Barchester Chronicles (1982)

Reviewed by Stephanie Vale

Based on the book by Anthony Trollope, The Barchester Chronicles, is a fascinating and satirical look at corruption in the Church of England, and the reformers who wish to make changes and end up getting more than they bargained for.


Reverend Septimus Harding (Donald Pleasence), a decent, gentle and caring man who values music and its relation to God above all else, is the clergyman in charge of Hirams Hospital. John Hiram, a rich and influential man, died decades before, leaving money for the forming and management of a mens hospital, intended for worn out old men to take refuge in the country and live their last days out in peace. Appointed by Bishop Grantly (Cyril Luckham) to his post almost 12 years ago, Rev. Harding is suddenly attacked in a lawsuit by reformers who claim that corruption and nepotism have invaded into the town of Barchester. They begin calling for reform and although the lawsuit is defeated at the end, Rev. Harding ends by honorably resigning from Hiram's Hospital, to live poorly and struggle on as a clergyman in Barchester.


Not too long after, a change in government calls for a change in church leadership: when a new prime minister is named just as Bishop Grantly passes away, Dr. Grantly (who had hoped to become the next bishop) is passed over for a new appointment: Bishop Proudie. Enter Alan Rickman (in an early role pulled off with resounding success), playing the fantastically flirtatious and social-climbing devious chaplin, Reverend Obadiah Slope. Slope is chaplin to shy, quiet, stammering Bishop Proudie, who is controlled by his wife, Mrs. Proudie (McEwan), in nearly everything he does. A few other characters thrown into the mix, including the beautiful and crippled Signora Madeline Neroni (Susan Hampshire) and her rakish brother, combine to create a mesmerizing tale of love and the thirst for power. 


As Slope and Mrs. Proudie (who began as great friends) priggishly fight on for control over Bishop Proudie and his actions, ambition takes on a new meaning. A church appointment is made by one, and contradicted by the other: another appointment is made and overturned by the other: it creates a delightful almost-comedy of errors in which you chuckle at the power struggle and feel sorry for the innocent people affected so deeply by it. There is no language to speak of, and very little violence (if you can even call it that): a woman slaps a man (with good reason). Many discussions take place about corruption and nepotism in the Church of England, and the need for reform: nothing untoward is mentioned, other than that men are appointed and paid for doing very little work: nothing to do with Christianity, the reform is do with the church, its appointments, and its care of the people of Britain. Other content: a man flirts outrageously with many women, and a woman flirts with many men.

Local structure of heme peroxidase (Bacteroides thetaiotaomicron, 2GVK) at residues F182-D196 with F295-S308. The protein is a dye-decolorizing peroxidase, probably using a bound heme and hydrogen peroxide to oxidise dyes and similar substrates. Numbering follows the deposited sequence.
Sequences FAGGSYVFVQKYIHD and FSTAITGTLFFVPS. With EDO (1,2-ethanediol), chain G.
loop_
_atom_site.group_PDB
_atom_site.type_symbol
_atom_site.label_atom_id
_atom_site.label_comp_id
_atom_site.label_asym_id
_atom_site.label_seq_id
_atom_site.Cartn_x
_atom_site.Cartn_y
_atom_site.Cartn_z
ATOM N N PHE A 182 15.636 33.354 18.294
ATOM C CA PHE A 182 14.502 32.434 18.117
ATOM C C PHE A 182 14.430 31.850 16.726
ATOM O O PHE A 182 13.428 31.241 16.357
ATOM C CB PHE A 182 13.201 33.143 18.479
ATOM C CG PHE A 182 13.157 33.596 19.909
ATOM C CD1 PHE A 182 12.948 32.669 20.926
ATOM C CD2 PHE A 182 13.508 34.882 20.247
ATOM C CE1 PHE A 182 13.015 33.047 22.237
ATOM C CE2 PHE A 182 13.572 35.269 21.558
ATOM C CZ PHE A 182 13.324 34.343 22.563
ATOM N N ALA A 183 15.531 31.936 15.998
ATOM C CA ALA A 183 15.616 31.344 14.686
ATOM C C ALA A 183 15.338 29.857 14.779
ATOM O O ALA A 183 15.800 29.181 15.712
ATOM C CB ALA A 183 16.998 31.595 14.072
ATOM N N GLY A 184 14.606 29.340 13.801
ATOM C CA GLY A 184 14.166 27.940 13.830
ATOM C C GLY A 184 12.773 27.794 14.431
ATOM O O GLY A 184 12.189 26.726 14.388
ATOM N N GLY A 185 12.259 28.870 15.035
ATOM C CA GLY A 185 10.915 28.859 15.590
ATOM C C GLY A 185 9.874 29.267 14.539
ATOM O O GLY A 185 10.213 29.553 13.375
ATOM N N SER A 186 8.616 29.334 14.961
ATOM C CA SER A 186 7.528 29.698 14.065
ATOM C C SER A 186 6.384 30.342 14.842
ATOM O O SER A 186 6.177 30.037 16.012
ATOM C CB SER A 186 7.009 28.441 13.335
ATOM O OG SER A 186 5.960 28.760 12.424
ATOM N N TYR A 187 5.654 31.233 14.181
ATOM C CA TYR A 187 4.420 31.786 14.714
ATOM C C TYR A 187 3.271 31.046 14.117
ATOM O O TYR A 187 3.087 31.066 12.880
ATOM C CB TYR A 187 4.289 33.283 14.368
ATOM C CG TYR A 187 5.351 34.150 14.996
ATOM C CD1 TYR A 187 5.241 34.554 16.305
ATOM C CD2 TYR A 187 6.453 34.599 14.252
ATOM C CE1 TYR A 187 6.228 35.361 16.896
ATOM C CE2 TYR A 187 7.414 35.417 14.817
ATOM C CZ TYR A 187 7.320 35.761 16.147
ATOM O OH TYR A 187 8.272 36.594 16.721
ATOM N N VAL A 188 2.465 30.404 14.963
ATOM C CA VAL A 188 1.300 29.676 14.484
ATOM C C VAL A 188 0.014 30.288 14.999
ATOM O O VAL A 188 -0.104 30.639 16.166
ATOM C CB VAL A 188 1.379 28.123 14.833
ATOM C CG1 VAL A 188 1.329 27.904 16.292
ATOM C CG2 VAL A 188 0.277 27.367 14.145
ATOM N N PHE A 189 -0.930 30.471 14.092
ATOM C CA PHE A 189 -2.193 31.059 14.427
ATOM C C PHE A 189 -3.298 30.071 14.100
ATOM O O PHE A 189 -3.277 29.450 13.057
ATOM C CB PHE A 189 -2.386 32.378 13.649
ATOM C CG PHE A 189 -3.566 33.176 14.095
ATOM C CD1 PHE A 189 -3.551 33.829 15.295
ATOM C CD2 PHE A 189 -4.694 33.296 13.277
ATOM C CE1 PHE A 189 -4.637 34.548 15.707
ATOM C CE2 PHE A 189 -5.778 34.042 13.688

On the whole, a very unobjectionable film that entertains and delights on one hand, even as you cant help but be saddened and appalled at the actions of some on the other. What amazes me most about the power-hungry actions of some characters is that all this takes place in the relatively small town of Barchester. Overall, this 1982 TV mini-series by BBC gives a fascinating in-depth look at the clergy and church reform, as it so realistically just might have been. 

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